“I’m in a sort of ‘hipster’ mindset right now…I guess that’s the best way to describe it, and a lot of that is because I don’t know where I’d fit in terms of genre at this point. As a result I get pigeon-holed into different categories. Some people say I’m ‘Alternative Country,’ and others claim I’m ‘Folk Coffeehouse…’ I guess this defiance I’m feeling about being labeled is the ‘angsty teenager’ in me, but I just don’t know at this time what I am. I’m okay with that.”
“If I’m going to write a song, I’m going to write a song. I don’t think, ‘I’m going to write a country song.’ For example, on the day I left Nashville to come up here, I wrote a song with two other women, and [writing with them] was so different than how I go about writing. I remember one of the lines: ‘The shadows of nostalgia are dancing on the wall…’ I loved it. And the second line is: ‘Makes me think about you and when we had it all.’ Well, one of the girls said we should go with ‘Makes me think about ‘ya’ because it sounds ‘country.’ I just thought, ‘We could be doing something different with that…’ But it shows you the difference in terms of how people go about the creative process.”
“That’s really one of the biggest lessons I’ve learned so far, which is the way people think about writing. In Nashville, many of the people I write with think about it in a very structured fashion whereas when I would write up here with friends we wrote based on what we thought ‘sounded cool’ or ‘felt good.’”
Rhine’s mellow charisma and humbling perspective are not the products of some innate thread of genetic maturity. Her first stint in Nashville working on Mended opened more than one eye and ushered her into the more technical and nuanced world that is professional music. From learning to work the 12-string, high-low guitar, to her work with a series of percussive instruments, to her time experimenting with instrumental mixes, her studio band mates, Marinelli chief among them, exposed her to a greater depth for music theory and left her with a chapter of her life that feels both successful and also very completed.
“I like it. I’m super proud of it, and I think it’s awesome that I have that. But I’ve changed a lot already, and I’m ready to do new things and try other styles. You have to keep in mind that the songs on that first record: I played them over and over and over again in my room, getting them down, so I could play them at Starbucks or at the Swizzle Stick. Eventually, and you’ll hear this from any songwriter, we get sick of our songs so fast. Because, you write it and think it’s awesome. Then you play it to work out the kinks, so by the time you play it live in front the third person you’re ready to do something else.”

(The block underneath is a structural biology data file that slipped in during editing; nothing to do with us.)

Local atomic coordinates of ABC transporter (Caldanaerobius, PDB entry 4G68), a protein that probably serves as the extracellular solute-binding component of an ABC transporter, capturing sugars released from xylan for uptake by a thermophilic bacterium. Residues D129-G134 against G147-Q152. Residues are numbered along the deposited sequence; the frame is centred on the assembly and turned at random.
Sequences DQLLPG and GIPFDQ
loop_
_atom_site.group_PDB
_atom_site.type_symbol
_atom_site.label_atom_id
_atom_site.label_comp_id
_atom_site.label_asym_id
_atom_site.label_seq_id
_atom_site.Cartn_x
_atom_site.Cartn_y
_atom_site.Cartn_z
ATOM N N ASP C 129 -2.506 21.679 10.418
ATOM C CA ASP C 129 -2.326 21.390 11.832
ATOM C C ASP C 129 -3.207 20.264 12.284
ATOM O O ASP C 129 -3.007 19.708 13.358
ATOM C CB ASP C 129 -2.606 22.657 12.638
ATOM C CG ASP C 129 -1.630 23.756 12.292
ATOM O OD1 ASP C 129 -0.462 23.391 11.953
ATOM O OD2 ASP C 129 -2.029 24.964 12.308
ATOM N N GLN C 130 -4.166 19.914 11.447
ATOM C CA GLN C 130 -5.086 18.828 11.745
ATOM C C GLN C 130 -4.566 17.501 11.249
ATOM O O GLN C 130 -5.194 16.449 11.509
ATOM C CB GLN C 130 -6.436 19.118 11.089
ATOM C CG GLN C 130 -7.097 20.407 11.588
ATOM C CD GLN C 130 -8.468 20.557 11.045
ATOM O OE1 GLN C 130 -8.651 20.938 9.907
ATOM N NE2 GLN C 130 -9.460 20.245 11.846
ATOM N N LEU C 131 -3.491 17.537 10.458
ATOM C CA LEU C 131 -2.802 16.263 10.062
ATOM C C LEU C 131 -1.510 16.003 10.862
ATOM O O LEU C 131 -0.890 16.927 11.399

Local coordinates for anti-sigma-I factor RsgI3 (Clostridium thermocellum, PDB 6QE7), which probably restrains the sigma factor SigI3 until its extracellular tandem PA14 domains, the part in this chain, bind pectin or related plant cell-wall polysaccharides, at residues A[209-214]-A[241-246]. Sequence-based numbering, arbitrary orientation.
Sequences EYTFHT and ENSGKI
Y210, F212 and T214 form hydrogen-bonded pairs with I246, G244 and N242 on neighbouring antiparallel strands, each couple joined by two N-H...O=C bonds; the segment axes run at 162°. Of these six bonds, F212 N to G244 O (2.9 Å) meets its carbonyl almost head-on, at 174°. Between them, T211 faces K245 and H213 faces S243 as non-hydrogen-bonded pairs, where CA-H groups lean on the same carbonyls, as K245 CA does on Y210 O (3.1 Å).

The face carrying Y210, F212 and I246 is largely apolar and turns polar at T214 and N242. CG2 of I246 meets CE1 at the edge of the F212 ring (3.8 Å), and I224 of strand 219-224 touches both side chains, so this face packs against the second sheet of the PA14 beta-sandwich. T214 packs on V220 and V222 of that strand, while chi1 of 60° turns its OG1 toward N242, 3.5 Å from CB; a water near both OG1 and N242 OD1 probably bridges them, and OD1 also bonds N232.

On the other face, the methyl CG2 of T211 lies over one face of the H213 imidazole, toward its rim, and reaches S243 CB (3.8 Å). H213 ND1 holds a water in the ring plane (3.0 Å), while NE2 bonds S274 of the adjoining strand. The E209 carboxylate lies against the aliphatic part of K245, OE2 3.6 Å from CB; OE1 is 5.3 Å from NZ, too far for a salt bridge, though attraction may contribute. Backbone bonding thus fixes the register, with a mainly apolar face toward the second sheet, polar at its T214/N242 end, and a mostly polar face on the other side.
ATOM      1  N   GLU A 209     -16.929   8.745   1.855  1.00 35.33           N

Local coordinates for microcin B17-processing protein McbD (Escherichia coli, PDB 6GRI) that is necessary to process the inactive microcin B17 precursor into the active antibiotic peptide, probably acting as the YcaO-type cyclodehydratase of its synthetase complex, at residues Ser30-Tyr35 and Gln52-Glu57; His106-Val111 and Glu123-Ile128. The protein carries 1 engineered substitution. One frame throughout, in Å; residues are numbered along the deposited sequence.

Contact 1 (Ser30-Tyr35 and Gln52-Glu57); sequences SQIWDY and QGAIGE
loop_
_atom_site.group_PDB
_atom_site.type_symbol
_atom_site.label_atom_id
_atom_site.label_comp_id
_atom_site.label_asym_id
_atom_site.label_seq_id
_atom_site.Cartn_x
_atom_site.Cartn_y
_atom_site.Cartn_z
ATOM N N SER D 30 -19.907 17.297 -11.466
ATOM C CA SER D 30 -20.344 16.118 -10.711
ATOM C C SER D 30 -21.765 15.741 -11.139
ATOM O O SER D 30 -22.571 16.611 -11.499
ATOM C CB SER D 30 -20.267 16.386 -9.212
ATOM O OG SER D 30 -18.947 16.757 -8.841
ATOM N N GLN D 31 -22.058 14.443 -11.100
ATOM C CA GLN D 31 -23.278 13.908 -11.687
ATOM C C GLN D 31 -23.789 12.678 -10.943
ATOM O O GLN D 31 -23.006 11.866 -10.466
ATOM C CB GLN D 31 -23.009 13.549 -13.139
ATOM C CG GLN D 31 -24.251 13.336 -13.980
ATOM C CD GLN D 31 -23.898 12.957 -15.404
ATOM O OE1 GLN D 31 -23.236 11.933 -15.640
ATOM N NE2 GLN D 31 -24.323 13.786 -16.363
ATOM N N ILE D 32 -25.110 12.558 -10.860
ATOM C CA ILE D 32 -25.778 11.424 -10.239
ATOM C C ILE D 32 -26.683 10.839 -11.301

One of those new experiences is the byproduct of her work at the Backstage Grill on Broadway. Some of them are the emotional, inspirational sort of chance visits which draw a tear or give us pause and help us keep our own priorities in check:
“I’m a singing-server, so I’m a typical waitress. But, when I have time, I get up on stage and I sing to my guests. At first it was more like karaoke, and we would sing to tracks, but now the restaurant has brought in musicians. It’s a lot of fun.”
“One night I served an eight-year-old named Emma, a super-sweet girl who was part of the Make-a-Wish Foundation, and her wish was to be the Princess of Opryland. Everyone decked her out and ‘made’ her the Princess that night. So, when I asked her for a request, she told me she loved Imagine Dragons, and I thought, ‘Awesome, you’re my girl.’ I played ‘Radioactive’ and another song, and when I went back to her she hugged me, drew me a picture…”
“Then she said to me, ‘You know, if I had a wish it would be for you to make it.’ Tears were streaming down my face; it was one of the most adorable things that could have happened.”
And other episodes offered Rhine a wisp of future possibilities:
“It was a gloomy day, and we weren’t expected to be busy at all, and that mentally put me out of taking tables. Of course, my first table was a five-top (meaning five people). It’s much better to ease into the night with one or two people at the first table, so this plus the weather had me out of it for a bit.”
“One of the men at the table introduced himself as Mark, and turned to the guy next to him and said, ‘And this is my guitarist…’”
“We get a lot of musicians there, and most them who are any good don’t blow their own horns. So, when Mark made the point to call out his guitarist, I thought, ‘Oh great, this is how the night is going to go.’”
“However, he turned out to be pretty unpretentious and very genuine. It also turned out I’d waited on him before…I just didn’t remember. So he asked me if I was going to sing because apparently I wasn’t able when I last waited on him. I sang some Patsy Cline and Norah Jones, and he told me, ‘You have a voice that belongs in Nashville.’ I was flattered and thanked him, but most of the time people are just impressed that their server got up and sang. So I didn’t think much beyond that.”
“Later, Mark’s wife approached me, told me it was his birthday, and asked if he could get up on stage and sing with me. We get asked that all the time…people assume it actually is a sort of karaoke. When I told her that staff only were the entertainment, she said, ‘Mark is a little modest about this, but…he’s Johnny Cash’s nephew.’”
“So I played ‘Folsom Prison Blues’ and some other songs—which is honestly kind of weird…sort of feels like hearing someone play your songs—and he hugged me and said, ‘You sounded just like my uncle.’”